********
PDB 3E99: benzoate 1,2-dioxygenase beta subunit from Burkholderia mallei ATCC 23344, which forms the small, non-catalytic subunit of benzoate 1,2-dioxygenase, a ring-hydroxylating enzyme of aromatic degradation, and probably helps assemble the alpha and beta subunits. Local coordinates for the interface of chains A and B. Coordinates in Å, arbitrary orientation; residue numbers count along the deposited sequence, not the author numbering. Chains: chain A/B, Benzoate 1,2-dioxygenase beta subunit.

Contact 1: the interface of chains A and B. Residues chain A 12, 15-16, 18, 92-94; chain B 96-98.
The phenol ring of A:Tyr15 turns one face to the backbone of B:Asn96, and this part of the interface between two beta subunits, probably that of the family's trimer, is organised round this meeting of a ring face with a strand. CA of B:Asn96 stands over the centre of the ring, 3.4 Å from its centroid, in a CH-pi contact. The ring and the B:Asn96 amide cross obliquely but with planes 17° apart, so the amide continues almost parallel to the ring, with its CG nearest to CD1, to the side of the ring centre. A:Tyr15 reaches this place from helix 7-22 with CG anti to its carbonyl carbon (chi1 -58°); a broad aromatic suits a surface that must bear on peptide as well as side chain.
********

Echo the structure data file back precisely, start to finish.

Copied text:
PDB 3E99: benzoate 1,2-dioxygenase beta subunit from Burkholderia mallei ATCC 23344, which forms the small, non-catalytic subunit of benzoate 1,2-dioxygenase, a ring-hydroxylating enzyme of aromatic degradation, and probably helps assemble the alpha and beta subunits. Local coordinates for the interface of chains A and B. Coordinates in Å, arbitrary orientation; residue numbers count along the deposited sequence, not the author numbering. Chains: chain A/B, Benzoate 1,2-dioxygenase beta subunit.

Contact 1: the interface of chains A and B. Residues chain A 12, 15-16, 18, 92-94; chain B 96-98.
The phenol ring of A:Tyr15 turns one face to the backbone of B:Asn96, and this part of the interface between two beta subunits, probably that of the family's trimer, is organised round this meeting of a ring face with a strand. CA of B:Asn96 stands over the centre of the ring, 3.4 Å from its centroid, in a CH-pi contact. The ring and the B:Asn96 amide cross obliquely but with planes 17° apart, so the amide continues almost parallel to the ring, with its CG nearest to CD1, to the side of the ring centre. A:Tyr15 reaches this place from helix 7-22 with CG anti to its carbonyl carbon (chi1 -58°); a broad aromatic suits a surface that must bear on peptide as well as side chain.